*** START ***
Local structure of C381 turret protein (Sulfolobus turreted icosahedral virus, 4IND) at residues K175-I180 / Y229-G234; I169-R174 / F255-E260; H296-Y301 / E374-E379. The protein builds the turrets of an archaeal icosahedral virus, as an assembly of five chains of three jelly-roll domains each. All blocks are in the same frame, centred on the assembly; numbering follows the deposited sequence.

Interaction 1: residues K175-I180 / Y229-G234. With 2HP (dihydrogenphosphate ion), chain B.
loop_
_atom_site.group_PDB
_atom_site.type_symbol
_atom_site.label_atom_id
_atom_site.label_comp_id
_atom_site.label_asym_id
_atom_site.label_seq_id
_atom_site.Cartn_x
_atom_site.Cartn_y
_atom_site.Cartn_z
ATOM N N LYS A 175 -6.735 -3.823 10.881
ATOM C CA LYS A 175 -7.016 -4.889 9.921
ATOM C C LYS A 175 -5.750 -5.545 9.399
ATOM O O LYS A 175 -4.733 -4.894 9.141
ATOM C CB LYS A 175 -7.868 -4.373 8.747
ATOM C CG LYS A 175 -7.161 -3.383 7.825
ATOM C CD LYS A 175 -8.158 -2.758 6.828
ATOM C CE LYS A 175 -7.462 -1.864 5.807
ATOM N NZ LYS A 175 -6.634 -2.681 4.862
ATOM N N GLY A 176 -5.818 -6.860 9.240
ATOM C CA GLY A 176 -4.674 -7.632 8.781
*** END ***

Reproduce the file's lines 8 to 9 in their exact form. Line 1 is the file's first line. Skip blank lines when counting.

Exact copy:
_atom_site.label_asym_id
_atom_site.label_seq_id